Understanding employee’s experience is key to improving employee satisfaction in the workplace.
About a year ago, I wrote a post titled: “Is Customer Satisfaction More Important than Employee Satisfaction?” in which I brought up an interesting point: Why do we ask our customers about their satisfaction with our product or service, but we don’t ask our employees how satisfied they are at work. If employees are seen as the most important asset of an organization, we must ask for their level of satisfaction too.
And I wonder, do we have to choose?
A few weeks ago, I read an article in which Emma Giner called: “managing Human Resources like the Marketing department, but putting the employee in the customer’s place”. I think this is something all of us who work in the HR department can reflect upon. Replicating the same thing which has been done for years by Marketing, instead of putting customers at the core of our business, placing our employees, and applying the 4 Ps of Marketing to them instead. Compensation instead of ‘Price’, comfortable places to work as equivalent to ‘Placement’, well-structured career plans as ‘Promotion’ and extra benefits for employees in place of ‘Product’. Not bad, right?
Marketing in Human Resources
Shortly afterward, I had the opportunity to attend the 3rd Forum on Employee’s Experience organized by Lukkap (@LukkapSpain): there, some interesting insights were presented. Besides, I had the opportunity to attend Esther Burges’ presentation (@BurgesEsther), regarding Communication and Employee’s Experience. Esther told us about her two-years evolution, since she changed role, and took a more employee’s experience-centered approach and how, again, the actions they carried out were perfectly comparable to those carried out by the Marketing department. Yes, people, Marketing 3 – HR 0
Seeing things from this perspective, it seems that Marketing is winning and I mean, a landslide victory, which is no surprise since the customer has always had more weigh in value. What I don’t think is fair is to start comparing the HR department to Marketing without having the same conditions to operate. Because I am sure that putting the customer in the organization’s spotlight with a budget is even easier than putting the employee in the same position with just using a lot of imagination, and without a budget!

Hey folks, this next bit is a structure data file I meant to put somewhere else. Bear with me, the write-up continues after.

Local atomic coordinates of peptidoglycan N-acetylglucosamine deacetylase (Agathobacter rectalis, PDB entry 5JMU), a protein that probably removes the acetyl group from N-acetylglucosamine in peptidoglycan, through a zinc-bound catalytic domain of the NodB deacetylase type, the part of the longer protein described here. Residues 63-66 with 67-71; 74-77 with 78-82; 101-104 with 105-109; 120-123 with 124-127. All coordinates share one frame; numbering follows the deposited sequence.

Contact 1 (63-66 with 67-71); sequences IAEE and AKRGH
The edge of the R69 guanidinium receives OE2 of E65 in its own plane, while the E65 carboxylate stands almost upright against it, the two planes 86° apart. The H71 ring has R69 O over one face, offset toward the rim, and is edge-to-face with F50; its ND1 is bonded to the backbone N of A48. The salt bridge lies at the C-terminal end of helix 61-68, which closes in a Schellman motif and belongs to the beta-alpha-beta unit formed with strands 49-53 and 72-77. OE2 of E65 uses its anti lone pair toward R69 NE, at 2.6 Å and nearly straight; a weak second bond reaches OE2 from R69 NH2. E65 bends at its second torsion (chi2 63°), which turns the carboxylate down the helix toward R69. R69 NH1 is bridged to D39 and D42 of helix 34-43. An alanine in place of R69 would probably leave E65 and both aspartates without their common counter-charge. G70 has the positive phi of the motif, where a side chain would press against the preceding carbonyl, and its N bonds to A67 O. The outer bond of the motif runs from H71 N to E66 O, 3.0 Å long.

This is the common denominator of Human Resources. There is no budget. It seems all the actions we take are expenses and we have to ask for money to manage the most important asset of our organizations. And if this is the case, some very logical questions arise: are we really putting the employees in the organization’s spotlight? What is the real value we give to our employees? We compare ourselves to the Marketing department, which is very good when we learn from what they have been doing with customers for years and translating it into the employee’s experience. But, is this possible without money?
The Internal customer comes the first
I think the time has come for us to really start having a budget for those who are important in organizations: people. Then, we will be able to talk about ‘Employee’s Experience’ starting with the same conditions we have when we talk about Customer’s Experience. Shall we do it? If we are willing, there are ways to accomplish it.
For instance, the IBM Smarter Workforce Institute’s data on the Employee’s Experience provides some clues to guide organizations wanting to follow this path and help to focus on Human Resources actions.
The drivers which have been taken into account are:
- Having a meaningful job
2. Recognition and growth
4. Relationship with colleagues
6. Conciliation of personal and professional life
On a global level, of the 6 evaluated areas, it is significant to observe how having a meaningful job is the most important thing for employees in all participating countries, including Spain, where this motivation was also the driver most valued by employees.
I think data like this shows we have a great opportunity ahead in order to make HR become (finally!) a strategic department within organizations.
Lastly, I share with you one of the recommendations included in the study’s conclusions, which I, of course, agree one hundred percent:
“Hearing the voice of your employees regularly (through platforms, pulse surveys, social listening, etc.) in order to understand the nature of their experiences at work and to discover opportunities for greater empowerment”.
If you liked this type of article, click here to find out about the power of an engaged workforce.